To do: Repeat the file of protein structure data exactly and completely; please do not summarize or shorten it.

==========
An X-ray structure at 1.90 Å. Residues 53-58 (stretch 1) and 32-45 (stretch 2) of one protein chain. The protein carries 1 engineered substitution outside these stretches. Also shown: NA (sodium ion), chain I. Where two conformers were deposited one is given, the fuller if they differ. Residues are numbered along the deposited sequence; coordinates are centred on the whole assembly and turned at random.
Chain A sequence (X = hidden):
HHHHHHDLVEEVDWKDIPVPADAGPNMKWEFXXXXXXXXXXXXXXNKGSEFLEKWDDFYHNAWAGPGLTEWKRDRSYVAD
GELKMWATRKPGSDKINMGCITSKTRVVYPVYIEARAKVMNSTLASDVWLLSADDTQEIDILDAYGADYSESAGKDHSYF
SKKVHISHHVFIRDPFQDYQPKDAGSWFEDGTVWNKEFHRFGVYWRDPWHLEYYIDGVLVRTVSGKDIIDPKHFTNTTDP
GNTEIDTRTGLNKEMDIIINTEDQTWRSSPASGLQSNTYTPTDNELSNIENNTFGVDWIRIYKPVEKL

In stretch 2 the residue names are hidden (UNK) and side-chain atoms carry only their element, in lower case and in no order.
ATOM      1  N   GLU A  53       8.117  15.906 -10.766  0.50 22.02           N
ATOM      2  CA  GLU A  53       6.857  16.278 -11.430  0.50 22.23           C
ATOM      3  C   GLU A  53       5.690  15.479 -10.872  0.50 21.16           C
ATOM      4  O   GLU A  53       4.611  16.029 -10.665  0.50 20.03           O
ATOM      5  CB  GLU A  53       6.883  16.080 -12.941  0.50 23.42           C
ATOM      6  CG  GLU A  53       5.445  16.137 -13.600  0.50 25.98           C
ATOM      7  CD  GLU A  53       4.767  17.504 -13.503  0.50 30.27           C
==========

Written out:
An X-ray structure at 1.90 Å. Residues 53-58 (stretch 1) and 32-45 (stretch 2) of one protein chain. The protein carries 1 engineered substitution outside these stretches. Also shown: NA (sodium ion), chain I. Where two conformers were deposited one is given, the fuller if they differ. Residues are numbered along the deposited sequence; coordinates are centred on the whole assembly and turned at random.
Chain A sequence (X = hidden):
HHHHHHDLVEEVDWKDIPVPADAGPNMKWEFXXXXXXXXXXXXXXNKGSEFLEKWDDFYHNAWAGPGLTEWKRDRSYVAD
GELKMWATRKPGSDKINMGCITSKTRVVYPVYIEARAKVMNSTLASDVWLLSADDTQEIDILDAYGADYSESAGKDHSYF
SKKVHISHHVFIRDPFQDYQPKDAGSWFEDGTVWNKEFHRFGVYWRDPWHLEYYIDGVLVRTVSGKDIIDPKHFTNTTDP
GNTEIDTRTGLNKEMDIIINTEDQTWRSSPASGLQSNTYTPTDNELSNIENNTFGVDWIRIYKPVEKL

In stretch 2 the residue names are hidden (UNK) and side-chain atoms carry only their element, in lower case and in no order.
ATOM      1  N   GLU A  53       8.117  15.906 -10.766  0.50 22.02           N
ATOM      2  CA  GLU A  53       6.857  16.278 -11.430  0.50 22.23           C
ATOM      3  C   GLU A  53       5.690  15.479 -10.872  0.50 21.16           C
ATOM      4  O   GLU A  53       4.611  16.029 -10.665  0.50 20.03           O
ATOM      5  CB  GLU A  53       6.883  16.080 -12.941  0.50 23.42           C
ATOM      6  CG  GLU A  53       5.445  16.137 -13.600  0.50 25.98           C
ATOM      7  CD  GLU A  53       4.767  17.504 -13.503  0.50 30.27           C